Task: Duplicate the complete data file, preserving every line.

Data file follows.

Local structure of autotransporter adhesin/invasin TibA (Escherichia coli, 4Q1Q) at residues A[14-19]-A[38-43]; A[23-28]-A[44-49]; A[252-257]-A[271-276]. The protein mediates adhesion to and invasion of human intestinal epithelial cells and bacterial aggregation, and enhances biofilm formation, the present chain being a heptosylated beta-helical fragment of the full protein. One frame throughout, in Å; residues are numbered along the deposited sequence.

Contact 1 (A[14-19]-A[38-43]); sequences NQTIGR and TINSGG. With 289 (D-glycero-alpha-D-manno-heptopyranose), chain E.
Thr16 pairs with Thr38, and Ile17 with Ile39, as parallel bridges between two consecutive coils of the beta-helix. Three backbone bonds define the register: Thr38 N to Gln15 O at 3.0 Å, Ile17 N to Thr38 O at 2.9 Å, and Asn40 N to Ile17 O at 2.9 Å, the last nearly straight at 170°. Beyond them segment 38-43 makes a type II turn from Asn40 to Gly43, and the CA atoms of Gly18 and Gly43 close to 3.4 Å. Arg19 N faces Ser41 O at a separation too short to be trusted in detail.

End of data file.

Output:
Local structure of autotransporter adhesin/invasin TibA (Escherichia coli, 4Q1Q) at residues A[14-19]-A[38-43]; A[23-28]-A[44-49]; A[252-257]-A[271-276]. The protein mediates adhesion to and invasion of human intestinal epithelial cells and bacterial aggregation, and enhances biofilm formation, the present chain being a heptosylated beta-helical fragment of the full protein. One frame throughout, in Å; residues are numbered along the deposited sequence.

Contact 1 (A[14-19]-A[38-43]); sequences NQTIGR and TINSGG. With 289 (D-glycero-alpha-D-manno-heptopyranose), chain E.
Thr16 pairs with Thr38, and Ile17 with Ile39, as parallel bridges between two consecutive coils of the beta-helix. Three backbone bonds define the register: Thr38 N to Gln15 O at 3.0 Å, Ile17 N to Thr38 O at 2.9 Å, and Asn40 N to Ile17 O at 2.9 Å, the last nearly straight at 170°. Beyond them segment 38-43 makes a type II turn from Asn40 to Gly43, and the CA atoms of Gly18 and Gly43 close to 3.4 Å. Arg19 N faces Ser41 O at a separation too short to be trusted in detail.